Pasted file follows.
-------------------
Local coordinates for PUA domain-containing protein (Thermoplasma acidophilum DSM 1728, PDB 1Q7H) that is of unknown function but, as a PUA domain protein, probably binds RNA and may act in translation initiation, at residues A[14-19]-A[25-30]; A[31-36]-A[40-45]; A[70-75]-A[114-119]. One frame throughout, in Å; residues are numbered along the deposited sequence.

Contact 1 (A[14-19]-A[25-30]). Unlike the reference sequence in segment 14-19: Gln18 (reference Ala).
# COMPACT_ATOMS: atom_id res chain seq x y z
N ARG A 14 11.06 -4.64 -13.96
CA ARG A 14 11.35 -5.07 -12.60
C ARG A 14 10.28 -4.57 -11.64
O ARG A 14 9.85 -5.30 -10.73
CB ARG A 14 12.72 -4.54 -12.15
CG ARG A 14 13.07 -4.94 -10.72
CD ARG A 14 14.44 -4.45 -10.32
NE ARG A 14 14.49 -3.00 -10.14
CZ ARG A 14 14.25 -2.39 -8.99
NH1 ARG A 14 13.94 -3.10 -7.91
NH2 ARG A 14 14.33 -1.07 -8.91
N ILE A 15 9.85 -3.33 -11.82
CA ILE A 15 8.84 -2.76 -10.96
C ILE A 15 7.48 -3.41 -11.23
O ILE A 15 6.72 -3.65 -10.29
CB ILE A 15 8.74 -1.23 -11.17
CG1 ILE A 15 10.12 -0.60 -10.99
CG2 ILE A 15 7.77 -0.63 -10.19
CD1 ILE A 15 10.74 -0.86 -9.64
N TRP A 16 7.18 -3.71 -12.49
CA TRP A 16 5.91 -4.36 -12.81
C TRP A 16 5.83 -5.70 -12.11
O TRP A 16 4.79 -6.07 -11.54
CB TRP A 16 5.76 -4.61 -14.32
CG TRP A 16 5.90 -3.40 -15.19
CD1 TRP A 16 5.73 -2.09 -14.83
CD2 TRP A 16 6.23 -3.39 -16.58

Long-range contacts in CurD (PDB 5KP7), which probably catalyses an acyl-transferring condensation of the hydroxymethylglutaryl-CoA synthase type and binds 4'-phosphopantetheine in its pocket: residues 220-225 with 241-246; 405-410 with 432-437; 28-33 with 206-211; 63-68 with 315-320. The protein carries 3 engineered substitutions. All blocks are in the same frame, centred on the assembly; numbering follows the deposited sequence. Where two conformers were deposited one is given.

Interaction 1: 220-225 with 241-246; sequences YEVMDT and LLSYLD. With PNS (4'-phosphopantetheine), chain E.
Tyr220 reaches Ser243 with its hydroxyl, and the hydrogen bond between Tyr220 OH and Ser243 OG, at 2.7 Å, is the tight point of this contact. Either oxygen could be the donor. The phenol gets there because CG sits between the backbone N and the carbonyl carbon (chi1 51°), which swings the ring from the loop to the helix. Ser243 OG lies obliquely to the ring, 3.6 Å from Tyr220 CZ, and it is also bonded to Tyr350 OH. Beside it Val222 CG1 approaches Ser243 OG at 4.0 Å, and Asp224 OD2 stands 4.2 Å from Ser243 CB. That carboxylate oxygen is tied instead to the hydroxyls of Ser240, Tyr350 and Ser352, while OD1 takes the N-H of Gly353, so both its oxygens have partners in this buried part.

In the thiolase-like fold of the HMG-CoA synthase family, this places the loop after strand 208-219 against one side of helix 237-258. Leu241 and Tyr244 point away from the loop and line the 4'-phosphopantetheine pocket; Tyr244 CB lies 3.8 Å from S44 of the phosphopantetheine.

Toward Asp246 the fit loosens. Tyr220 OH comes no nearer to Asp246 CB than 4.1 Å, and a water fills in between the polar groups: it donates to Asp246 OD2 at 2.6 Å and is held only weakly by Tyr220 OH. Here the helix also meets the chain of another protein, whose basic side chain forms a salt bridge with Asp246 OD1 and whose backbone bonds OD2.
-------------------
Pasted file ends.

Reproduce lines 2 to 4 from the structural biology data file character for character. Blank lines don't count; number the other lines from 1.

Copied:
Contact 1 (A[14-19]-A[25-30]). Unlike the reference sequence in segment 14-19: Gln18 (reference Ala).
# COMPACT_ATOMS: atom_id res chain seq x y z
N ARG A 14 11.06 -4.64 -13.96